ArtsFairfax invites the community to celebrate Danielle Badra as the 2022-2024 Fairfax Poet Laureate. Representing Fairfax County and serving as a poetry ambassador, Badra accepts the County’s esteemed honor and plans to extend her love of poetry through literary engagement activities in Fairfax County Parks.   

“Language, for me, is a salve. The more you use it, the more power you have to heal your wounds and the wounds of others,” said Badra. “My experiences in life and in the literary world directly inspire my vision for the next two years as Fairfax Poet Laureate. Through poetry workshops, readings, and activities in the Parks, I want to illuminate how language and our natural environment can be a source of comfort and creativity.” 

 Badra received her Bachelor of Arts in Creative Writing from Kalamazoo College and her Master of Fine Arts in Poetry from George Mason University, where she was the poetry editor of

So To Speak, a feminist literary and arts journal, and an intern for Split This Rock. Her manuscript Like We Still Speak was selected by Fady Joudah and Hayan Charara as the winner of the 2021 Etel Adnan Poetry Prize and published through the University of Arkansas Press. It was named a semi-finalist for the Khayrallah Prize and listed in Entropy’s “Best of 2020-2021: Poetry Books & Poetry Collections.”  

“The Fairfax Poet Laureate is a remarkable example of how support to a single artist can impact the whole county,” said Linda S. Sullivan, ArtsFairfax president & CEO. “Danielle’s vision to bring poetry to the parks is inspired, and we’re as excited to learn from her as we are thrilled to share her work with the Greater Fairfax community.”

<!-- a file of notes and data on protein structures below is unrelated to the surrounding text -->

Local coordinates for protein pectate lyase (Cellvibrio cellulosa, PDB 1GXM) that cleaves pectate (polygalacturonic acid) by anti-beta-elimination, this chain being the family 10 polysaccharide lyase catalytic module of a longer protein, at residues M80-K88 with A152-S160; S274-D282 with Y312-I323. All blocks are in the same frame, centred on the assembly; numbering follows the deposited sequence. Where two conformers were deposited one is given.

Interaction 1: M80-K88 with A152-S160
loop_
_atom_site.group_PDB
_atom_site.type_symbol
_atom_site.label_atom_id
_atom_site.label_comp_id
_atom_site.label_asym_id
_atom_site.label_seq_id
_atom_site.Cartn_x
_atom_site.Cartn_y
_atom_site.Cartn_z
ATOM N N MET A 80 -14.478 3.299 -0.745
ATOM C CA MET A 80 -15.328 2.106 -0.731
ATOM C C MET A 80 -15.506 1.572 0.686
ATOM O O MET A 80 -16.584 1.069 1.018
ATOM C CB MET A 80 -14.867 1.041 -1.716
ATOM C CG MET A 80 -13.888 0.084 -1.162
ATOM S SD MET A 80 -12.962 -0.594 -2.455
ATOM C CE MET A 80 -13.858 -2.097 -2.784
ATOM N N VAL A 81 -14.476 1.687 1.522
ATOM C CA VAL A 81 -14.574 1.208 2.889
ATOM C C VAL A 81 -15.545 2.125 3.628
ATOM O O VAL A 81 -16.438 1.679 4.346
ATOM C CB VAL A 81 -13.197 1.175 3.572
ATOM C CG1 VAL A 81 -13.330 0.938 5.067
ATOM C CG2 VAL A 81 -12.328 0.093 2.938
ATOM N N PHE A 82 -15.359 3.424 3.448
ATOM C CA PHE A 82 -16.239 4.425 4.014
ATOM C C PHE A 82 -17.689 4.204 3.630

Established since 2020, the Fairfax Poet Laureate serves as a literary arts ambassador, promoting poetry as an art form in the county, region, and state. During their tenure, the Fairfax Poet Laureate encourages writing and reading of poetry and all types of literature through a community service project designed for county residents. 

Dialogue with the Dead  is Badra’s first chapbook, a collection of contrapuntal poems in dialogue with her deceased sister. Her poems have appeared in Mizna, Cincinnati Review, The Maynard, Outlook Springs, 45th Parallel, The California Journal of Poetics, Duende, The Greensboro Review, Bad Pony, Rabbit Catastrophe Press, Split This Rock, Beltway Poetry Quarterly, and elsewhere.   

In addition to teaching undergraduate composition, literature, and poetry at George Mason University, Badra has led writing workshops at The National Museum of Women in the Arts, Split This Rock Poetry Festival, OutWrite DC, and in high schools. She has been a featured reader for Split This Rock’s “Sunday Kind of Love” series, a judge for Brave New Voices in D.C., and a participant in Al-Mutanabbi Street Starts Here, a festival commemorating the 2007 bombing of a historic book market in Baghdad, Iraq.

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